In order to obtain the beneficial properties desired for the materials ofithis invention it is essential that the total number of carbon atoms in the defined silanes range from to 50 inclusive. If the number of carbons is above or below these values, unsatisfactory lubricants are obtained. In the siloxanes of this invention, however, it has been found that the number of carbon atoms can range from 32 to 70 inclusive. The higher number of carbon atoms is permissible because the oxygen of the siloxane linkage suffici ently fluidizes the molecule so that a higher number of carbon atoms can be tolerated without rendering the material unsuitable for lubricants.
The compositions of this invention can be prepared by one oftwo basic'methods. The first is that of reacting an alkylchlorosilane of the formula RSiCl with an alcohol of the formula ROH. In general, this reaction is best carried out by adding an excess of the alcohol to the chlorosilane, ordinarily at room temperature, and thereafter neutralizing the HCl with a mild base such as picoline or sodium bicarbonate. -T he crude product may then be distilled.
The disiloxanes employed herein can be prepared by modification of the above process which involves adding two mols of the alcohol to one mol of the chlorosilane thereby giving an alkoxychlorosilane of the formula R R"0 ',sic1 The alkoxy chlorosilane is then hydrolyzed using the theoretical quantity of water necessary to hydrolyze the chlorine.- The hydrolysis is best carried out in the presrials which are suitable for use as hydraulic fluids in automotive vehicles. Other objects and advantages will be apparent from the following description.
This invention relates to silanes of the formula V si oR' V and to siloxanes of the formula [R(R'O) Si] O in which R is an alkyl group of from 8- to 20 carbon atoms inclusive and R' is a branched chain alkyl group of 4 to 20 carbons inclusive in which the branching occurs at the carbon atom beta to the oxygen, in said silane the -total number of carbon atoms being from 30 to 50 inclusive per molecule and in said siloxanes the total number of carbon atoms being from 32 to 70 inclusive per molecule.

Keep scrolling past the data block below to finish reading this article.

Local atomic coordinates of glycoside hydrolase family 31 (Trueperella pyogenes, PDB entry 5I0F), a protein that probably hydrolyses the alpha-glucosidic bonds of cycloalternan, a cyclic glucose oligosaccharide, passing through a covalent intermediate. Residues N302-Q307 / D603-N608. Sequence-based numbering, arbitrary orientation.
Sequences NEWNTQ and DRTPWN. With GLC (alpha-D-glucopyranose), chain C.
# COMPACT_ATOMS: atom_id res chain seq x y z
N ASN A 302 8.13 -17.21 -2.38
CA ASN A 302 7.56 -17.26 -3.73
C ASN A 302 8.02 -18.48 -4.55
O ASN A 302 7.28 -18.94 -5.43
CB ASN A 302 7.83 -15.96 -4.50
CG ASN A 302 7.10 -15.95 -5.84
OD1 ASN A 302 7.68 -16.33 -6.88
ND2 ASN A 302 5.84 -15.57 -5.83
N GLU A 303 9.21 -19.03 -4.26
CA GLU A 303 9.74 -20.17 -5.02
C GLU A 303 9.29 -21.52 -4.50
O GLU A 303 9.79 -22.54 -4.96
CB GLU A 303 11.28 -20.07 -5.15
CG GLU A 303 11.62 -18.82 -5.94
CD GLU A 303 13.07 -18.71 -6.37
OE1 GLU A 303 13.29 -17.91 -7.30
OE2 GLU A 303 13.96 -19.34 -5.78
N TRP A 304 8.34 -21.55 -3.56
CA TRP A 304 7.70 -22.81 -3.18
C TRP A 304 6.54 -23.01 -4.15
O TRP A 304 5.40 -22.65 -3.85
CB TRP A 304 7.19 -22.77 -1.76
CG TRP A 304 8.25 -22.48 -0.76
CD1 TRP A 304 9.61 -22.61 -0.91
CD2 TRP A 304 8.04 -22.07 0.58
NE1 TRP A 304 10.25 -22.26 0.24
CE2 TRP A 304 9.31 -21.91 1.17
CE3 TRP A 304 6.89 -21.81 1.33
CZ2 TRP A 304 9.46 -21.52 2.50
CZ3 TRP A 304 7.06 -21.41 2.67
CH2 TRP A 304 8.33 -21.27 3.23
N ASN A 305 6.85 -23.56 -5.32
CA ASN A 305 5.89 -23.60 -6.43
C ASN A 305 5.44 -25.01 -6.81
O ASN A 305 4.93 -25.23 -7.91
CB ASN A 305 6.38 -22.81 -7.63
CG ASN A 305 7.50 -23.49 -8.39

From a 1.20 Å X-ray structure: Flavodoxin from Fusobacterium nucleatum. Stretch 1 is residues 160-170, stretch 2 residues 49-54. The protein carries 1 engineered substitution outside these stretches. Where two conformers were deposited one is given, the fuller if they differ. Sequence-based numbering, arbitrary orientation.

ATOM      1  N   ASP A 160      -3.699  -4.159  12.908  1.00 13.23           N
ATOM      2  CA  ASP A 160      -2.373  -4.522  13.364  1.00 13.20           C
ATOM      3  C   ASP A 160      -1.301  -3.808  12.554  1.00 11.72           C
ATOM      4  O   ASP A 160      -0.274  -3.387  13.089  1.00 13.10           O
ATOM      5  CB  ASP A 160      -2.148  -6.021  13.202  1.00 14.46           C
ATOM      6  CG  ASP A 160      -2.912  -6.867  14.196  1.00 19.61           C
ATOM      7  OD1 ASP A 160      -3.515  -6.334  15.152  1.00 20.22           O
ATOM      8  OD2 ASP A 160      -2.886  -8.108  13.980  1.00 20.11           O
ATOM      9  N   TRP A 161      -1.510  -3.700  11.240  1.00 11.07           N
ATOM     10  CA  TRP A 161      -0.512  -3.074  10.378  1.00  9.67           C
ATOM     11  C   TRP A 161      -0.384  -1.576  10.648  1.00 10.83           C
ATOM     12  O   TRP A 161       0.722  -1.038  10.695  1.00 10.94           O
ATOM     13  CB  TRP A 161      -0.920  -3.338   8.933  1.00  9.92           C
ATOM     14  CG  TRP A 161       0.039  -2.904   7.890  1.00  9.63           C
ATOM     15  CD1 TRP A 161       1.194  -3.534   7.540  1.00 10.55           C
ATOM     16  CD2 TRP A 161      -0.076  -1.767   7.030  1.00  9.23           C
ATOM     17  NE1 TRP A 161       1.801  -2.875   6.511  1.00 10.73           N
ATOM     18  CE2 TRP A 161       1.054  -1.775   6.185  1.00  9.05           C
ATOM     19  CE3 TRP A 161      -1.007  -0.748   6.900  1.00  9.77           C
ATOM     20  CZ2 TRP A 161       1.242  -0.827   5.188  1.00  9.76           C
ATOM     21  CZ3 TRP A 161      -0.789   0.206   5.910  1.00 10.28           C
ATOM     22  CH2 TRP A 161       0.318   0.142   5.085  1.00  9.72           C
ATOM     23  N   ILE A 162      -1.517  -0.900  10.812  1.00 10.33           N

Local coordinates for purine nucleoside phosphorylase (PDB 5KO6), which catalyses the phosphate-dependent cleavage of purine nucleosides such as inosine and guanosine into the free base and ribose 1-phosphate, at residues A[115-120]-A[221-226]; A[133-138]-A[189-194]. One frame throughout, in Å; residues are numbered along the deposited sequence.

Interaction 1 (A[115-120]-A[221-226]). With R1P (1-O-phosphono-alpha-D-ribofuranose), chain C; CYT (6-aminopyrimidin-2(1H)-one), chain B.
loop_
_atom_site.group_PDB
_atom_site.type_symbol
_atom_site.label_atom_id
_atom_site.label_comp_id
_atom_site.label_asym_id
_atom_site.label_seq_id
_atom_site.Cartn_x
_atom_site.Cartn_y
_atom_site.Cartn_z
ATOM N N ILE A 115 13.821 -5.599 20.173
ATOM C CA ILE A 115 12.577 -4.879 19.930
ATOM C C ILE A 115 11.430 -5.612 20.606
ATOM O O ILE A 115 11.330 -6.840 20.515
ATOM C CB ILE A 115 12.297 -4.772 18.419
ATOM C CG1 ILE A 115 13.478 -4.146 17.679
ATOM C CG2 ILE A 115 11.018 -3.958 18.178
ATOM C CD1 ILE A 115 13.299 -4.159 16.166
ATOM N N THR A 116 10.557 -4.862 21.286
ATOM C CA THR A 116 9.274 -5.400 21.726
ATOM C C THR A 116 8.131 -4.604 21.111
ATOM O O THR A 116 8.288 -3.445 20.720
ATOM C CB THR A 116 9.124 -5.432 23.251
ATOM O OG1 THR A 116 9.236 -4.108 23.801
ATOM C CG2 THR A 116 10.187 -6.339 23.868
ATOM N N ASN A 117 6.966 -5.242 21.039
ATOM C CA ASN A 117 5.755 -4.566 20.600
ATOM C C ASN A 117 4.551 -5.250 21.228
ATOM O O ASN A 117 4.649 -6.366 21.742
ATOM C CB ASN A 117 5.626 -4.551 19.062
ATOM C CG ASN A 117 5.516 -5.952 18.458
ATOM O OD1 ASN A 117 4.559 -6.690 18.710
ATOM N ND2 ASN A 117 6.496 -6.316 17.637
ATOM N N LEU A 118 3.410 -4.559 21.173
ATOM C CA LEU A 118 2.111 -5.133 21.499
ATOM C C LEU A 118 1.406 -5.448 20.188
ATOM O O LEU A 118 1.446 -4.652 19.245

ence of a suitable HCl acceptor such as alpha-picoline, pyridine or the like. The resulting product is then treated with sodium bicarbonate or other mild base, filtered and distilled. to obtain the disilox-ane.
The second general method for preparing the silanes of this. invention involves the reaction of an alkoxysilane of the formula (RO) SiH with an olefin having the same;number of carbon atoms as the desired R group.
.This reaction is best carried out in the presence. of a platinum catalyst such as chloroplatinic acid and generally proceeds at temperatures from to 150 C. at atmospheric pressure. After the reaction is complete the product may be distilled.
The products of this invention are useful as lubricants over the rangefrom F. to 500 F. for short periods of time and for prolonged periods of time at tions of this invention make them highly useful for lubricants in general and particularly for use as hydraulic fluids which require a combination of lubricity, thermal stability, temperature-viscosity stability and oxidation resistance. For use as hydraulic fluids it is often desirable to employ additives to the compositions of this invention which will improve specific properties or stabilize the compositions against oxidation or aid in prevention of corrosion with respect to certain metals.
For example, it is often desirable to add an organic ester such as octyl sebacate, or 2-ethylhexyl sebacate in order to cause some swelling of the rubber connections and seals in the hydraulic system. This swelling action prevents leakage and is often desirable. In addition it is often desirable to add compatible organosiloxanes such as high viscosity ethylrnethylsiloxanes as shown in US. Patent 2,746,926. The use of these ethylmethylsiloxanes gives even better temperature-viscosity behavior than the compositions of this invention alone.